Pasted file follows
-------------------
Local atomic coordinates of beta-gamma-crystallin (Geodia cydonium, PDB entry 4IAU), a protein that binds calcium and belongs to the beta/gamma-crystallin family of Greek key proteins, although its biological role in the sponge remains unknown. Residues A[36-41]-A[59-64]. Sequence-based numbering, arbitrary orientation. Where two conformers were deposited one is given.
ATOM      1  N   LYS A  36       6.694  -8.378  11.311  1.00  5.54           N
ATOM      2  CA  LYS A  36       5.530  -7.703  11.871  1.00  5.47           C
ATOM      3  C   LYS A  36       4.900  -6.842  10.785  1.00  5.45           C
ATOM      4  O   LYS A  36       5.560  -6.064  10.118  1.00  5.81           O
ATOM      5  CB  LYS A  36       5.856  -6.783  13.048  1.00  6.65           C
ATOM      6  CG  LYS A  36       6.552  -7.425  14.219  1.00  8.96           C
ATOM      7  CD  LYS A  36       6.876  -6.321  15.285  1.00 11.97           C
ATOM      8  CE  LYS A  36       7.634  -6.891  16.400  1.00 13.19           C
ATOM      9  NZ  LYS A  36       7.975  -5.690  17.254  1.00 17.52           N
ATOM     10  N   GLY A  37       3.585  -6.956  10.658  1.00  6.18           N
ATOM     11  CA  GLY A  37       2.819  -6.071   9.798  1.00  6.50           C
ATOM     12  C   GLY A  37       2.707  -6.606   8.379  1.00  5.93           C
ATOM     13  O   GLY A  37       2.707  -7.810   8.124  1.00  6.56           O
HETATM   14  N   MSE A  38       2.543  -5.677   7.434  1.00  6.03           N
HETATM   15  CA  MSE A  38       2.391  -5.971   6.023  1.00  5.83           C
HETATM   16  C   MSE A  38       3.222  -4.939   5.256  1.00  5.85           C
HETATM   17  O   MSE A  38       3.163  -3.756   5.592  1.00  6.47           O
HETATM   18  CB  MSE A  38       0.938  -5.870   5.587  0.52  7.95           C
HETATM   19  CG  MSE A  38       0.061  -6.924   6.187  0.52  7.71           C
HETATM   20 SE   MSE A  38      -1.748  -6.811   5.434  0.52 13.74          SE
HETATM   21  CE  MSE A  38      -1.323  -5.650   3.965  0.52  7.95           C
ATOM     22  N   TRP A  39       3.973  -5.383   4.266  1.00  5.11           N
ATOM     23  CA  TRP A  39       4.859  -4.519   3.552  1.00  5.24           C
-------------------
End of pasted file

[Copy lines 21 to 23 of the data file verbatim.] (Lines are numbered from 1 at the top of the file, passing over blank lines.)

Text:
HETATM   20 SE   MSE A  38      -1.748  -6.811   5.434  0.52 13.74          SE
HETATM   21  CE  MSE A  38      -1.323  -5.650   3.965  0.52  7.95           C
ATOM     22  N   TRP A  39       3.973  -5.383   4.266  1.00  5.11           N